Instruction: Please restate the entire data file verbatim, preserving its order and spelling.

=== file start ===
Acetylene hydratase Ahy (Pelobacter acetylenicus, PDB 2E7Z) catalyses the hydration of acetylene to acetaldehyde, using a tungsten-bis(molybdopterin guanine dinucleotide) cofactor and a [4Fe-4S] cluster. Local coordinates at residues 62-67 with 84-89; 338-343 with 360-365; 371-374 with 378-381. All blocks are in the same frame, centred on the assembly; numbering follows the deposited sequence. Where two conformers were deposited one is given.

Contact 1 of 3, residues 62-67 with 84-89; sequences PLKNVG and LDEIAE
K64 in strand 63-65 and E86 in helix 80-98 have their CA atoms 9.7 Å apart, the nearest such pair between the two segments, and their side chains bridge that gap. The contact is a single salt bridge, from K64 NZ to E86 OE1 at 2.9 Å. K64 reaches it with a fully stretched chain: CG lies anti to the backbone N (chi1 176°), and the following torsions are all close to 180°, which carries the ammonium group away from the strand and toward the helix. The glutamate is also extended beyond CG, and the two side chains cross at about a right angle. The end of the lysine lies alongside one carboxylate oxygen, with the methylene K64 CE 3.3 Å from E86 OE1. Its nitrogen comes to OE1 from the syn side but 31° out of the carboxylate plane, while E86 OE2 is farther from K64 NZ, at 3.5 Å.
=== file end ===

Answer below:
Acetylene hydratase Ahy (Pelobacter acetylenicus, PDB 2E7Z) catalyses the hydration of acetylene to acetaldehyde, using a tungsten-bis(molybdopterin guanine dinucleotide) cofactor and a [4Fe-4S] cluster. Local coordinates at residues 62-67 with 84-89; 338-343 with 360-365; 371-374 with 378-381. All blocks are in the same frame, centred on the assembly; numbering follows the deposited sequence. Where two conformers were deposited one is given.

Contact 1 of 3, residues 62-67 with 84-89; sequences PLKNVG and LDEIAE
K64 in strand 63-65 and E86 in helix 80-98 have their CA atoms 9.7 Å apart, the nearest such pair between the two segments, and their side chains bridge that gap. The contact is a single salt bridge, from K64 NZ to E86 OE1 at 2.9 Å. K64 reaches it with a fully stretched chain: CG lies anti to the backbone N (chi1 176°), and the following torsions are all close to 180°, which carries the ammonium group away from the strand and toward the helix. The glutamate is also extended beyond CG, and the two side chains cross at about a right angle. The end of the lysine lies alongside one carboxylate oxygen, with the methylene K64 CE 3.3 Å from E86 OE1. Its nitrogen comes to OE1 from the syn side but 31° out of the carboxylate plane, while E86 OE2 is farther from K64 NZ, at 3.5 Å.